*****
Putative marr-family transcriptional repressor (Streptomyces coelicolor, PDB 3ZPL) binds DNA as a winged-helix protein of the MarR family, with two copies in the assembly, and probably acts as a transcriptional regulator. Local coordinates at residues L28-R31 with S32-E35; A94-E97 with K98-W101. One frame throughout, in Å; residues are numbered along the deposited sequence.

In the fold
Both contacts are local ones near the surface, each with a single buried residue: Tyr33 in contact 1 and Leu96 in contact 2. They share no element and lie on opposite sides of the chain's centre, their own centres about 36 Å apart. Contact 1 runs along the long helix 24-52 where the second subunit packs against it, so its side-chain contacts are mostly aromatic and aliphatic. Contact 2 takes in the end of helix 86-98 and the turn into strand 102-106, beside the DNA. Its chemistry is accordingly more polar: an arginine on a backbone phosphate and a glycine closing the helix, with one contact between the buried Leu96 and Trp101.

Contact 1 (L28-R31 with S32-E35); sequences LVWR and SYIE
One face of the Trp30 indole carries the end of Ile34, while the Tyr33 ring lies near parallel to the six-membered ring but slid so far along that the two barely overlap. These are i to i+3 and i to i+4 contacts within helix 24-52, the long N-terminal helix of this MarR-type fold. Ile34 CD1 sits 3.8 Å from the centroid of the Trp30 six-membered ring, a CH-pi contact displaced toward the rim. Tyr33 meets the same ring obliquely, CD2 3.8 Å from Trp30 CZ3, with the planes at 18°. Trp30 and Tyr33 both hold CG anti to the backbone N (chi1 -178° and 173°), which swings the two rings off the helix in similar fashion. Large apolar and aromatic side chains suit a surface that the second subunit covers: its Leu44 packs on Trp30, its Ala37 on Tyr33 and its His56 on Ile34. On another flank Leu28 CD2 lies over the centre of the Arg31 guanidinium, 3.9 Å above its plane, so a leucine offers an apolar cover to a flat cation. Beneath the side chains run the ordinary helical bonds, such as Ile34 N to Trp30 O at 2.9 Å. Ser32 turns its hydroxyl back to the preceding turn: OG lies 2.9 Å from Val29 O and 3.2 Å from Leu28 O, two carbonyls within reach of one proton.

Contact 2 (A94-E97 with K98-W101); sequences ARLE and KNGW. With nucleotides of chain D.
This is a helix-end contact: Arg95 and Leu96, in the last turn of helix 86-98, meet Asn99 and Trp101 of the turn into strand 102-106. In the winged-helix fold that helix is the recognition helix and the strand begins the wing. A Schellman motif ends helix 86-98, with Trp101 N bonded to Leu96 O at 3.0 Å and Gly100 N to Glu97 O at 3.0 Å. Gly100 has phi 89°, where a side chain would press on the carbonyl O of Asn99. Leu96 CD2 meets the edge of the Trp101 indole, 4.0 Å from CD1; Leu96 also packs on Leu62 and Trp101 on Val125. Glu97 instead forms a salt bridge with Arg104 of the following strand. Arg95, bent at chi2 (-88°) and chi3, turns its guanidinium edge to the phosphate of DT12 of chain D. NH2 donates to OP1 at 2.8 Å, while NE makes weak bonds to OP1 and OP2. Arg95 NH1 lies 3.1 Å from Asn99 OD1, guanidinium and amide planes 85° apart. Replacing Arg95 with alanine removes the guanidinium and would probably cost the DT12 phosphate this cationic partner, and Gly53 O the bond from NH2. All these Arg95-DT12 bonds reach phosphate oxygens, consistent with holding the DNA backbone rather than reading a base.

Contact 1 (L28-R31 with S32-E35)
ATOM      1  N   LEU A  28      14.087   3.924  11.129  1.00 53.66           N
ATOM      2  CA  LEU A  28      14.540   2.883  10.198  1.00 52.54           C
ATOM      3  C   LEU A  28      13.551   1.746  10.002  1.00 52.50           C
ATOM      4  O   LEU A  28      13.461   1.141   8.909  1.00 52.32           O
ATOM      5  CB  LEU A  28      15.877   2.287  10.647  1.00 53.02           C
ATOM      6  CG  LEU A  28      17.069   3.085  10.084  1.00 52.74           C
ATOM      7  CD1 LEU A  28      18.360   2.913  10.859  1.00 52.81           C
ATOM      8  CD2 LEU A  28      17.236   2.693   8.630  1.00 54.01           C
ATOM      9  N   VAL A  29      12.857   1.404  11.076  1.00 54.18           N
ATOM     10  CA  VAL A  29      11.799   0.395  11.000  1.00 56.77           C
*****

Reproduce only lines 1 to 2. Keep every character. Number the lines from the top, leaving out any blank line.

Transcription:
Putative marr-family transcriptional repressor (Streptomyces coelicolor, PDB 3ZPL) binds DNA as a winged-helix protein of the MarR family, with two copies in the assembly, and probably acts as a transcriptional regulator. Local coordinates at residues L28-R31 with S32-E35; A94-E97 with K98-W101. One frame throughout, in Å; residues are numbered along the deposited sequence.

In the fold